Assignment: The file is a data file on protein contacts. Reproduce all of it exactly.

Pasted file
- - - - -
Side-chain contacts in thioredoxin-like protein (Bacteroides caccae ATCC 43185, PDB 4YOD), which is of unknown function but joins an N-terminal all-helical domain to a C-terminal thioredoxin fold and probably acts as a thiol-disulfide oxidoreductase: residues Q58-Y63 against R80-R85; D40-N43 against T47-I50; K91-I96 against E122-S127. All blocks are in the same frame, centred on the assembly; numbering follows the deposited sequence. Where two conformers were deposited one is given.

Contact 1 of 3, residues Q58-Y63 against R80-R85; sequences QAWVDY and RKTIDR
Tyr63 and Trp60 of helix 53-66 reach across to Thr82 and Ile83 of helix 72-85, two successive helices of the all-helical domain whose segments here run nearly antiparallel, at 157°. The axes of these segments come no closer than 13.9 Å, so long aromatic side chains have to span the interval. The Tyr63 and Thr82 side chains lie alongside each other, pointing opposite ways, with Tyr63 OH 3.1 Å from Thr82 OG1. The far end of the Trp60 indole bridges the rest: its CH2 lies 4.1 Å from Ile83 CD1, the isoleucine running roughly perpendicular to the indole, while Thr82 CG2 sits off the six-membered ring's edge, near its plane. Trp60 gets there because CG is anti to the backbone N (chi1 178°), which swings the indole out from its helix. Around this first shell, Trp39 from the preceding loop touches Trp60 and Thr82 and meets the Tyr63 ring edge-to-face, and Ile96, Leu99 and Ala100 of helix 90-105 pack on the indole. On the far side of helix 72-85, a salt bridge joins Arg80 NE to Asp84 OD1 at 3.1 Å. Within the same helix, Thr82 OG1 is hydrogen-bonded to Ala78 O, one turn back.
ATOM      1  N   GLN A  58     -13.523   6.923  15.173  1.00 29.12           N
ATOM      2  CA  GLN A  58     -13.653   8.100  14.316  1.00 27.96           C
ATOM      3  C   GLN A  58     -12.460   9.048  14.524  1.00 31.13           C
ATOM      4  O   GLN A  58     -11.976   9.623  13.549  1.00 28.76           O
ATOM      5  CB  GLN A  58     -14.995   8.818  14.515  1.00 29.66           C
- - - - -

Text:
Side-chain contacts in thioredoxin-like protein (Bacteroides caccae ATCC 43185, PDB 4YOD), which is of unknown function but joins an N-terminal all-helical domain to a C-terminal thioredoxin fold and probably acts as a thiol-disulfide oxidoreductase: residues Q58-Y63 against R80-R85; D40-N43 against T47-I50; K91-I96 against E122-S127. All blocks are in the same frame, centred on the assembly; numbering follows the deposited sequence. Where two conformers were deposited one is given.

Contact 1 of 3, residues Q58-Y63 against R80-R85; sequences QAWVDY and RKTIDR
Tyr63 and Trp60 of helix 53-66 reach across to Thr82 and Ile83 of helix 72-85, two successive helices of the all-helical domain whose segments here run nearly antiparallel, at 157°. The axes of these segments come no closer than 13.9 Å, so long aromatic side chains have to span the interval. The Tyr63 and Thr82 side chains lie alongside each other, pointing opposite ways, with Tyr63 OH 3.1 Å from Thr82 OG1. The far end of the Trp60 indole bridges the rest: its CH2 lies 4.1 Å from Ile83 CD1, the isoleucine running roughly perpendicular to the indole, while Thr82 CG2 sits off the six-membered ring's edge, near its plane. Trp60 gets there because CG is anti to the backbone N (chi1 178°), which swings the indole out from its helix. Around this first shell, Trp39 from the preceding loop touches Trp60 and Thr82 and meets the Tyr63 ring edge-to-face, and Ile96, Leu99 and Ala100 of helix 90-105 pack on the indole. On the far side of helix 72-85, a salt bridge joins Arg80 NE to Asp84 OD1 at 3.1 Å. Within the same helix, Thr82 OG1 is hydrogen-bonded to Ala78 O, one turn back.
ATOM      1  N   GLN A  58     -13.523   6.923  15.173  1.00 29.12           N
ATOM      2  CA  GLN A  58     -13.653   8.100  14.316  1.00 27.96           C
ATOM      3  C   GLN A  58     -12.460   9.048  14.524  1.00 31.13           C
ATOM      4  O   GLN A  58     -11.976   9.623  13.549  1.00 28.76           O
ATOM      5  CB  GLN A  58     -14.995   8.818  14.515  1.00 29.66           C